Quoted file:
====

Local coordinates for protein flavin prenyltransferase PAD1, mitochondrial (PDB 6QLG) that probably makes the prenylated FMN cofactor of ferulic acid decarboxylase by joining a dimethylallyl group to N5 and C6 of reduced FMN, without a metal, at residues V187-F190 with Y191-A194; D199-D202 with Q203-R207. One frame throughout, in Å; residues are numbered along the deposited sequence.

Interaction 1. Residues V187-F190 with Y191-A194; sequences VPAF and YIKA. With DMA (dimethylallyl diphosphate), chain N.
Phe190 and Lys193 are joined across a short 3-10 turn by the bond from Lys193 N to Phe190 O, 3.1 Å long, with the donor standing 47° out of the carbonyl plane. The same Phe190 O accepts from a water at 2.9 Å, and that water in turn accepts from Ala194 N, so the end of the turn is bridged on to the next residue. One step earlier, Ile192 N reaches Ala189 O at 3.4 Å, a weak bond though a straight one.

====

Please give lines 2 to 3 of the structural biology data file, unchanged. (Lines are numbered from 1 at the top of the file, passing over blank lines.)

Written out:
Interaction 1. Residues V187-F190 with Y191-A194; sequences VPAF and YIKA. With DMA (dimethylallyl diphosphate), chain N.
Phe190 and Lys193 are joined across a short 3-10 turn by the bond from Lys193 N to Phe190 O, 3.1 Å long, with the donor standing 47° out of the carbonyl plane. The same Phe190 O accepts from a water at 2.9 Å, and that water in turn accepts from Ala194 N, so the end of the turn is bridged on to the next residue. One step earlier, Ile192 N reaches Ala189 O at 3.4 Å, a weak bond though a straight one.